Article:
Thursday, 26 February 2009

A downward spiral

Ammonites are often the first thing people thing of when fossils are mentioned. Their spiral-shelled form is iconic in palaeontology; memorably beautiful, appealing to artists and mathematicians alike.

They appeared in the Devonian, and died out alongside the dinosaurs during the extinction event at the end of the Cretaceous, 65 million years ago. Meantime, they survived two big extinctions, at the ends of both the Permian and Triassic. Tough cookies.

They are incredibly useful stratigraphic markers, providing clues as to the age of the rock layers they are found in, and by extension, helping show relationships between bodies of rock in different parts of the world.

The name ammonite comes from the Egyptian god Amun, who was, towards the latter part of his career as a deity, depicted as having the head of a ram. Rams, as most of you will know, have nice, tightly coiled spiral horns, and the resemblance to ammonites is obvious. See how convoluted I've managed to make this explanation? Pliny the Elder named the fossils he was finding after the horns of Amun. Pliny the Younger named them poo-stones (in Greek) and got a clip round the ear.

Going off at a bit of a tangent for a second, here, I love how the ancient Egyptians gave their gods animal heads. Real character. Maybe there were some that didn't get much press that had other animal body parts. A god with the legs of a chicken? The arms of a bear?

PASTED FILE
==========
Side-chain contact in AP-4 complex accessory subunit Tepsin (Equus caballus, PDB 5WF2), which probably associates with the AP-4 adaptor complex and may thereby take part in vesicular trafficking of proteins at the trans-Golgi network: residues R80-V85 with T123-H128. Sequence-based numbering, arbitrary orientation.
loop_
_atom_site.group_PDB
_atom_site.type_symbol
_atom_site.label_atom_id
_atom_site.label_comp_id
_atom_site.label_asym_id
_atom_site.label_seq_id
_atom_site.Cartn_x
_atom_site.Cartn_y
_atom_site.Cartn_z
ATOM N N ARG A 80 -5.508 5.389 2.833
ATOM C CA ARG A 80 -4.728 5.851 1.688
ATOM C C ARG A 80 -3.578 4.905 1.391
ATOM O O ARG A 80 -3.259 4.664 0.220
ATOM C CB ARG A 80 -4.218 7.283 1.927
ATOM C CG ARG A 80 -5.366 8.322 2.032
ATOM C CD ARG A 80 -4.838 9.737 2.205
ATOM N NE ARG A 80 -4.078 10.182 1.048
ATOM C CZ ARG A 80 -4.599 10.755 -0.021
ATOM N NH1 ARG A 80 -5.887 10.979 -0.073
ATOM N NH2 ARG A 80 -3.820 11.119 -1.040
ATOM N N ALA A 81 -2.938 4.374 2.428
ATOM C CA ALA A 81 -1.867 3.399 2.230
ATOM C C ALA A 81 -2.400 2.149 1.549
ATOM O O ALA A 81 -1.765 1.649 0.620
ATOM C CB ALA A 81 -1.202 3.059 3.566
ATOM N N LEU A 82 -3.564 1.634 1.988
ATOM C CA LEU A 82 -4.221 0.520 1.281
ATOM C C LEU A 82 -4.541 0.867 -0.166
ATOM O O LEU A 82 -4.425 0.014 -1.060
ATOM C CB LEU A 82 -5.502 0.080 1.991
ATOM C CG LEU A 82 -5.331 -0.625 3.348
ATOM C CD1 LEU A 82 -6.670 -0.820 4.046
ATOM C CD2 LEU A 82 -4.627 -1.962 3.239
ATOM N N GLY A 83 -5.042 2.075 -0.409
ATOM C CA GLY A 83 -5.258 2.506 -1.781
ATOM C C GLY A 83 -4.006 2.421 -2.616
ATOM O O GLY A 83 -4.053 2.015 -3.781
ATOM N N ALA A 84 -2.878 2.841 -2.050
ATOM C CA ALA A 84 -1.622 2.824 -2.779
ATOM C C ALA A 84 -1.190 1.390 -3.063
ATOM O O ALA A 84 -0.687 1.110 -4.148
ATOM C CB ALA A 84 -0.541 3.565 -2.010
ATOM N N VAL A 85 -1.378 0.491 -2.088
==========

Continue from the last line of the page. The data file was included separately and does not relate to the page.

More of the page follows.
It is often assumed that the closest living relative of ammonites is the nautilus, and it's easy to see why. Most recent study, though, suggests that the octopus may be the true relative. Now a god with an octopus for a head - there's a winner. Don't think Cthulhu counts...

There's a fair bit of mythology attached to the ammonite. St Hilda of Whitby in the middle 600s AD was supposed to have killed all of the snakes in the area by decapitating them with her whip - the ammonites found around the Yorkshire coast were assumed to be the remains. Local craftsmen have carved heads on them to form lucky snakestones for centuries. In 5th Century India, ammonites were regarded as the embodiment of a god, 17th Century Germans considered them a charm against witchcraft, and many North American plains tribes carried them for good luck, too.

For me, though, they are simply one of the most appealing forms in nature. There's something magical about the spiral.


Christopher Walker said...

lovely entry but I find myself worried about the 10k I paid for a genuine St Hilda snake

Matt Dale said...

Luckily, you can offset that mammoth fee with a mere £26 for one carved relatively recently.

edward.ziomek said...

FYI...I mentioned your website in my article on Silbury Hill. I believe I have spotted the "Horns of Ammon" hair style in an enhanced satellite photo of Silbury Hill Mounds, as displayed on the Antiquarian discussion website (bottom of thread)...

Image of "Horn of Ammon" hairstyle in portrait figure of the Queen...

I believe there were many purposes of Silbury Hill, over the many millenia, one of which was to commemorate a King and his Queen, who had the spiral hairstyle, in the age of Aries, the Ram.

Just my opinion, thanks for the opportunity to alert interested historians, and you can delete/edit this post if you wish.